July 16, 2011

Woman continues fight against clergy sex abuse

HUNTINGTON BEACH, Calif. —The woman in dark sunglasses smiles at the motorist outside the church. She hands him a green leaflet, one that says, among other things, "Turn in abusers!"

HUNTINGTON BEACH, Calif. —The woman in dark sunglasses smiles at the motorist outside the church. She hands him a green leaflet, one that says, among other things, "Turn in abusers!"

Frequently, Joelle Casteix gets castigated for this — and not because she's hawking car washes or even pushing a political view.

No, she says — a lot of people take offense at her publicly railing against Catholic clergy sexual abuse. When she was 15 and a student at Mater Dei High School in Santa Ana, Calif., she was molested by a lay choir director. Now 40, Casteix says her calling is to stop future abuse.

Even if some people don't want to hear her.

"Mothers sporting hair extensions and gravity-defying breasts yell 'Shame on you' before peeling out of the parking lot in late-model Mercedes and Porsches," Casteix writes about her protests, in a proposal she hopes to turn into a book.

Sassy and often caustic, the internationally known advocate of victims of clergy sexual abuse also is a married mother of a 5-year-old boy. After years of struggle, the Newport Beach, Calif ., resident says she's arrived at a place she once believed unattainable: peace. Kind of.

Exposing abuse

Casteix, 40, is sitting in a restaurant, cracking wise.

A veteran public relations specialist and journalist, and Western regional director of Survivors Network of those Abused by Priests (SNAP), she has become a persistent and vocal opponent of church officials who would like the world to forget about the long-running scandal.

The title of her proposed memoir echoes as much: "The Worthy Adversary My Global Journey to Expose Abuse in the Catholic Church."

While others have written clinical exposes or commentaries on the subject, Casteix's proposed narrative is personal. It would be a first-person tale of her journey as a survivor of sexual abuse, and her crusade to help other victims.

Rape, abortion, emotional breakdowns and a suicide attempt are part of her story. Still, Casteix has tried to dial down some of the angst, hoping to reach a mainstream audience.

"Nobody wants to read a book that makes them want to go home and stick their head in an oven," says Casteix.

She tosses out another zinger.

"I originally wanted the title to be, 'The Pope Makes Me Puke.' But I knew that wouldn't fly."

Church officials' response

Casteix last month distributed leaflets outside Sts. Simon and Jude Church.

She brought doughnuts to disarm any potentially combative parishioners or ushers.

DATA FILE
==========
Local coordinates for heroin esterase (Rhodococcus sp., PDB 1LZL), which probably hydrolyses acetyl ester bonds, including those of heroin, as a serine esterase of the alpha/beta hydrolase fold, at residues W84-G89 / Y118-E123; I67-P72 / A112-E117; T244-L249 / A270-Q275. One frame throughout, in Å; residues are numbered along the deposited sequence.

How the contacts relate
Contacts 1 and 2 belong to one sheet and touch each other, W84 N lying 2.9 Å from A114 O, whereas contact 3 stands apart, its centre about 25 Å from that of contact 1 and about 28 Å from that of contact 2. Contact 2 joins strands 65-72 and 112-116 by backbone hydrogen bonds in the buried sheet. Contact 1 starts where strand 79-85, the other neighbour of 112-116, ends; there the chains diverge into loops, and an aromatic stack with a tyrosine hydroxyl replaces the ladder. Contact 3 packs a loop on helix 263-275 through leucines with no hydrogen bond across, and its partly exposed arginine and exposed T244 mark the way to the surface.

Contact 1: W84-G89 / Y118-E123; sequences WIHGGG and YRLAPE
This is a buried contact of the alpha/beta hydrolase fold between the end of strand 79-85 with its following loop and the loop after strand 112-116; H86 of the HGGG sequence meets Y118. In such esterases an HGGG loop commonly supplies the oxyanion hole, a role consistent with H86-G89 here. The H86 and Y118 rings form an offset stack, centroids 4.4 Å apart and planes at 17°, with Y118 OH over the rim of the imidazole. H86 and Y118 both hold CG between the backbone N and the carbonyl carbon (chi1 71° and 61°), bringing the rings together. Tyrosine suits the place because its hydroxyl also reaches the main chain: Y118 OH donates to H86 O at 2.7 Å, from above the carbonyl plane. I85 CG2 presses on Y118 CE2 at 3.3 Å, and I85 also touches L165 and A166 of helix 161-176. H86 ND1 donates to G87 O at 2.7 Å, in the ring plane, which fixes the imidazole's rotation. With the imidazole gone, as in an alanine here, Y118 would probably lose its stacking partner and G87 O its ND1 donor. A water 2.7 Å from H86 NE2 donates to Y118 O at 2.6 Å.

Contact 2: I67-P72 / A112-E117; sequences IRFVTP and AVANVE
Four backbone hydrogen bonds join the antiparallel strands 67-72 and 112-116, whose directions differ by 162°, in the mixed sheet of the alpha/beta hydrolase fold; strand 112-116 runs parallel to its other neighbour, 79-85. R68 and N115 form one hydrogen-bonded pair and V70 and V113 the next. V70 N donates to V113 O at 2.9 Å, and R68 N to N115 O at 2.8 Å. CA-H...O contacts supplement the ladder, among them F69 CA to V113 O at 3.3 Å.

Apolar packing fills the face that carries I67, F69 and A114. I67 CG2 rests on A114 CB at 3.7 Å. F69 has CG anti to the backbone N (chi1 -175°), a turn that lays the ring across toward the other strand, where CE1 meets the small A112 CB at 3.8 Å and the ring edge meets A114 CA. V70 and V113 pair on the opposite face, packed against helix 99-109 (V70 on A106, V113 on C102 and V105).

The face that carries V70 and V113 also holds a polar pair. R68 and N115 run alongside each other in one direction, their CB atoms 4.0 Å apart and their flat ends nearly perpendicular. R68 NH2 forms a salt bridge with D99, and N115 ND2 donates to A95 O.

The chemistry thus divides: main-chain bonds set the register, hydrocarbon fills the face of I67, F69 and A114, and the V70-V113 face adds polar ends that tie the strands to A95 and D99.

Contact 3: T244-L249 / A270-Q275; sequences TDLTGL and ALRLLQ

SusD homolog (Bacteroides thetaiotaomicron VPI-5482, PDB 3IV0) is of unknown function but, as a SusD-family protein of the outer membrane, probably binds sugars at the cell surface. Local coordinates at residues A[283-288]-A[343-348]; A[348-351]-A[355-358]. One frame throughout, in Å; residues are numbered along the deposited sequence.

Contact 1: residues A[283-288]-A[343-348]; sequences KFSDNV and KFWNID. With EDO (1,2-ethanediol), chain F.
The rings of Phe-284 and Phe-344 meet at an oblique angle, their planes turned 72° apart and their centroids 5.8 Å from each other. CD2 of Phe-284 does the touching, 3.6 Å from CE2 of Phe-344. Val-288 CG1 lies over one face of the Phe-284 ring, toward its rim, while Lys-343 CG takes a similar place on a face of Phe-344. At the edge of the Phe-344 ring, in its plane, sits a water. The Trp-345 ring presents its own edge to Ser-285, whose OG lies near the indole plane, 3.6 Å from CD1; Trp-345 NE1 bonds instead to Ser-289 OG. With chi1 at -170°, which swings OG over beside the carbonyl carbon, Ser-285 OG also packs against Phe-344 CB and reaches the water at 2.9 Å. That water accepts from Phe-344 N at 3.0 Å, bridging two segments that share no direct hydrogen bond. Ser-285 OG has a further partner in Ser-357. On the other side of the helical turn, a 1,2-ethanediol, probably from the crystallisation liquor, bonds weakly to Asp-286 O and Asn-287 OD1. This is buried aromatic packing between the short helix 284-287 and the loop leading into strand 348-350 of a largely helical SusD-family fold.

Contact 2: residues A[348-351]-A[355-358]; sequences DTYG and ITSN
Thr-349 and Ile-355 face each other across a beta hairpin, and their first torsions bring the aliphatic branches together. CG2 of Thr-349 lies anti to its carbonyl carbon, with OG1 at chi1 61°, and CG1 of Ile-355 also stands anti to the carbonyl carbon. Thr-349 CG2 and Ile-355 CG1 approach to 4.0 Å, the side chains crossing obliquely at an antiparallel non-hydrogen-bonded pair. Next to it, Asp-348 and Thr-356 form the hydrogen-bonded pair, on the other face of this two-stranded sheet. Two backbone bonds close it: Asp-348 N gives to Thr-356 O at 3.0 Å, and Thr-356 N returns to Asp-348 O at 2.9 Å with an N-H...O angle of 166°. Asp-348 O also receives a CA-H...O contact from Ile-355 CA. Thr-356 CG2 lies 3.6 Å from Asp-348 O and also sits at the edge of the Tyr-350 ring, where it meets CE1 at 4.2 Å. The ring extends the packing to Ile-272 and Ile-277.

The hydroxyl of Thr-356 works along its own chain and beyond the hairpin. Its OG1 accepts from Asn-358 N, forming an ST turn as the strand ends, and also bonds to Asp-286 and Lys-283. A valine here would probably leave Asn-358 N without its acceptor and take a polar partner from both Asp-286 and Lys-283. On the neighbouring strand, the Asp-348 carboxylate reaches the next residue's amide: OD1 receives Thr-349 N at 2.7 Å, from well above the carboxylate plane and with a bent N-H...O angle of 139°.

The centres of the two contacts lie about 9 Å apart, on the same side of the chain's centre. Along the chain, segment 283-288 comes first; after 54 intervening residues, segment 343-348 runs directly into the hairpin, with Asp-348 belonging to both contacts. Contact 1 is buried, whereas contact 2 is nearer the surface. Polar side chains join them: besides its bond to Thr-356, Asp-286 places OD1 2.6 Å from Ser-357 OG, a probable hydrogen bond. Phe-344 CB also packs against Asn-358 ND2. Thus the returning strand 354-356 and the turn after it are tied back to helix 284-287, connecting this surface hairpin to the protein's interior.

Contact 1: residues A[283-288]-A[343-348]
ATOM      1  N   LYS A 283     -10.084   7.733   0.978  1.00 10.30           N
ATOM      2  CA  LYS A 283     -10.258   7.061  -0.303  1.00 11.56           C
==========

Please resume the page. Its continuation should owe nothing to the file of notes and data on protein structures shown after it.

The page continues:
"No one can get angry if you give them a doughnut," she says.

The focus of the leaflets is a civil trial scheduled to start Monday in Orange County Superior Court.

In a lawsuit, two brothers accuse two former priests, Father Gus Krumm and Father Alexander Manville, who were members of the Franciscan order, of sexually abusing them under the guise of giving medical exams.

The Franciscan Friars of California deny the abuse, which allegedly occurred in the early 1990s.

Krumm has admitted to sexually abusing minors elsewhere, but defense attorneys say there is no evidence to support the claims of the Orange County plaintiffs.

Casteix believes the Sts. Simon and Jude case is typical of how church officials allegedly have turned a blind eye toward errant priests and still cover up scandals involving sexual misconduct.

"I can't just sit by and let this all be in vain," she says.

One story of abuse

Casteix met her molester in the summer of 1986, just before her junior year at Mater Dei.

Thomas Hodgman was the new choir director, and he immediately paid special attention to her. Soon, she writes, they were having intercourse. The abuse continued through the end of her senior year in 1988.

During her senior year, Casteix started confiding in friends about what was happening. At her high school graduation, she was pregnant. That summer she had an abortion.

She outed Hodgman during her sophomore year at UC Santa Barbara, in an article she wrote for the student newspaper. At the time, only a few reports had surfaced that linked sexual abuse to the Catholic Church.

Her parents at first were disbelieving and blamed her for the "affair." Others called her a liar or a slut.

Hodgman, meanwhile, soon quietly left Mater Dei.

In 2003, Casteix filed a lawsuit that resulted in a $1.6 million settlement. The suit also led to the release of documents that showed Mater Dei administrators knew abuse was occurring but did nothing to stop it.

'I thought I was a bad person'

For years, Casteix struggled with being a victim of sexual abuse. She thought she was to blame.

She writes: "I didn't think that I deserved happiness or success.... I thought that I was a bad person."

Casteix found her voice as an advocate for other victims soon after she filed her lawsuit. She became more emboldened in 2005 when the lawsuit was settled.

Since then, Casteix has traveled the globe to expose abuse and help victims, and she has talked about the subject regularly on TV and in newspapers.

She laughs at a common misperception about her. In many news photos, she is a grim-faced protester standing outside a church or a courtroom.

Rarely do people recognize the happy suburban mother who hangs out at the park with her family or takes her son to swim lessons.

Still, Casteix remains outraged over what happened to her and other victims of clergy sexual abuse, and she isn't about to stop her crusade.

"While I'm the product of the Catholic Church," Casteix writes, "I will spend the rest of my life demanding justice from it."

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